More and more money parked on current accounts. So every year, Italians give 15 billion euros to banks

Now the pace is 10 billion euros, little more little less, every month that passes. It is the flow of deposits on current accounts in the bank of Italian companies and households. An imposing non-stop flow that has lasted for years and that Covid has only increased. That flood of cash, which Italians rely on on accounts held by banks, travels to rates close to 10% per year and brought the stock of parked assets in coffers of the institutes with figures starting to be valid on Gross domestic product year of the entire country.

In June 2021, according to the latest statistics from the Bank of Italy, Italian families had deposited in current accounts 1.131 billion, 64 billion more than in June 2020. Businesses on the other hand, for treasury needs, they still had 392 billion on current accounts in June of this year, 60 billion more than 12 months earlier. In total between households and businesses lie in ordinary current accounts over 1,500 billion euros. A mass of firm money, eroded sooner or later by inflation, and above all a no cost for banks.

A mountain of money that speaks volumes about pessimism of Italians compared to the future which tends to dramatically increase uninvested, readily disposable liquid assets. A symptom of the concern for future destinies and distrust in financial investments. Both the bonds that now yield nothing, be the stock exchanges (which continue to rise, in the absence of alternatives) to which the people of Italian savers have always been little used to. Firms on the other hand prefer to accumulate liquidity, not investing. And blaming Covid for slowing consumption by increasing the savings rate is an understatement.

It’s been years now that the trend is manifested of the continuous increase in the liquid reserves of Italians. Just browse the statistics of the ABI to realize it. According to the association of Italian banks, the total deposits they provide the raw material of the collection banking and which includes not only private individuals but also the public administration, reached the figure of 1,781 billion in June this year. They were 1,636 a year earlier and even “only” 1,336 billion in June 2016. A formidable increase of almost 450 billion euros in only 5 years of the sums kept in the accounts by the Italian universe. It is well understood how Covid has only pushed even more the tendency of Italians to keep money under the bank mattress.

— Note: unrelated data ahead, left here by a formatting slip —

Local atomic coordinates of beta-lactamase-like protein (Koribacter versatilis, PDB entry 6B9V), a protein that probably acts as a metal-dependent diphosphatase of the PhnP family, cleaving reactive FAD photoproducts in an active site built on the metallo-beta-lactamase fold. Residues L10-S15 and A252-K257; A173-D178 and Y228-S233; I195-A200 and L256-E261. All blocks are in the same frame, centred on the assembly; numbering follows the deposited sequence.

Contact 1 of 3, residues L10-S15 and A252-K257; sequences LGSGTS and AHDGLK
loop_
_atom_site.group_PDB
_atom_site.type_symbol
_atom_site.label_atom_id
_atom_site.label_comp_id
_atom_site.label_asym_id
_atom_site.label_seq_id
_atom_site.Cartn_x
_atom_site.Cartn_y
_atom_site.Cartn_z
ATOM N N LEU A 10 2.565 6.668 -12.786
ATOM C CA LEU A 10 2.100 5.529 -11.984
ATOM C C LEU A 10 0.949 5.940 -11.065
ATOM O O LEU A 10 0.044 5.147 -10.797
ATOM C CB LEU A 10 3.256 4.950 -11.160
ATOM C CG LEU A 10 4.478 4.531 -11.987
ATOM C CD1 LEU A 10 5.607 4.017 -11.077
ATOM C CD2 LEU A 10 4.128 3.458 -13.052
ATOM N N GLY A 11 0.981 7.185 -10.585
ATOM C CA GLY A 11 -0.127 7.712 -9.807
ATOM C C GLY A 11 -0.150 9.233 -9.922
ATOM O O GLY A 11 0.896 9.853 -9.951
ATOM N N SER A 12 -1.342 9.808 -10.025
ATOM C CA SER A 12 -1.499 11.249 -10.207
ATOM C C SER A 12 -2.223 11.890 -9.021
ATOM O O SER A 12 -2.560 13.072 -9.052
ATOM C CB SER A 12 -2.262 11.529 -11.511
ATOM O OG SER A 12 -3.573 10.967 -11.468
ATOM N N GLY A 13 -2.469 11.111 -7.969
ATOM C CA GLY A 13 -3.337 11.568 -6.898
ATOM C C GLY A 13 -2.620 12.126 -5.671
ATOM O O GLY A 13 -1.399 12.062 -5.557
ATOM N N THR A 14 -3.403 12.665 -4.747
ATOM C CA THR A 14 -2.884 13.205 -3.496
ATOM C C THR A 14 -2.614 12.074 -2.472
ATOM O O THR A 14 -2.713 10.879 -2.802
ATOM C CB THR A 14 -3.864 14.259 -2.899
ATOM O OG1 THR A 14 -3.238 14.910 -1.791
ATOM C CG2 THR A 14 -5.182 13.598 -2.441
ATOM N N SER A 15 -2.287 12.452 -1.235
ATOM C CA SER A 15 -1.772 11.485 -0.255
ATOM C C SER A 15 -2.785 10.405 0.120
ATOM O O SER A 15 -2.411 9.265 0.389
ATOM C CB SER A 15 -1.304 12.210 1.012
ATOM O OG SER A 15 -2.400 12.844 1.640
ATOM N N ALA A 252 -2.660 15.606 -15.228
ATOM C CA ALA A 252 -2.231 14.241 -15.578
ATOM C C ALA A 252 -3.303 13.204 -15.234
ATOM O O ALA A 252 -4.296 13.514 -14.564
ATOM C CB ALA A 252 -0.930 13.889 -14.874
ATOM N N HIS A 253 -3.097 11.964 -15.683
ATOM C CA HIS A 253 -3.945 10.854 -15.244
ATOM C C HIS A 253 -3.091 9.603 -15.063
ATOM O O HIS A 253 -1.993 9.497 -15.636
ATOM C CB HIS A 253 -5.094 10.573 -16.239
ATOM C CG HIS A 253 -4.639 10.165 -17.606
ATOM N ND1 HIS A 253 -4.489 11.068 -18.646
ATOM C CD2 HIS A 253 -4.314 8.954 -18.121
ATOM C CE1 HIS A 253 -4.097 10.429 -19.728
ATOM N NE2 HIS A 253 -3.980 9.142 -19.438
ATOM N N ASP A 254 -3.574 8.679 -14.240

But beyond the signal that the tendency to accumulate resources provides, there is an aspect on which few linger. And it is in fact the great gift that the Italians have continued to do for years to the accounts of the often reviled banks. In fact, for at least 5 years, free, unconstrained current accounts they pay no interest. Zero, or rather 0.03%, is the average rate applied to the balances of ordinary accounts. It goes a little better for those tied up in the duration who manage to pay an average annual interest rate of 0,32%. Excluding the expenses of keeping the account, here is the savings of the Italians left on current accounts become a gift for the banks. Only on ordinary accounts between households and businesses there are over 1,500 billion that they do nothing to customers and instead finance bank deposits for free. Merit or rather the fault ofit was zero interest rates that pervaded the post-financial crisis years of 2008.

Rates have also dropped for the banks that before lent at 5-6% and today they manage on average to lend money around a modest 2 percent. But with zero interest on the 1,500 billion of Italians, the banks still succeed to check a minimum of profitability. If only the 1,500 billion deposited for free by the Italians were remunerated even by a percentage point, here it is for the banks it would be serious trouble. The spread on lending and borrowing rates would be reduced to 1%. In a nutshell, it means that banks save every year, with zero interest on ordinary customer accounts, a figure of at least 15 billion a year. And so it has been happening for at least now 5 years.

If you think that the Italian banking system earns around 39-40 billion from money lending activities every year, those 15 billion donated by savers make the difference for the banks between life and death. Among other things, all that liquidity that ends up in banks’ coffers it is not fully used to make loans. Ben reports a study of the Fabi, the Italian banking union, which shows how the rate of deposit growth has been in the last 5 years of 23% against a 9,9% increase in granting of mortgages. In fact, therefore only part of the increases monsters of deposits finances the favorite asset of the Italians which is the purchase of the house. And also on the overall front of loans to businesses and households the gap remains. While deposits rose double-digit, total loans stop at just over just under 4-5%.

And so the rush to leave money in the bank (for free) does not turn with the same intensity into new loans to the real economy, but ends up in part providing liquidity to banks who often employ it for buy government bonds. Italian government bonds in the belly of the banks have gone from 200 billion in the past years to the threshold of 400 billion in these months. A binge which allows banks to earn between coupons and capital gains on Treasury bonds a few billion more without credit risk. It is the paradox that the banks make those profits with the money taken for free by their customers.


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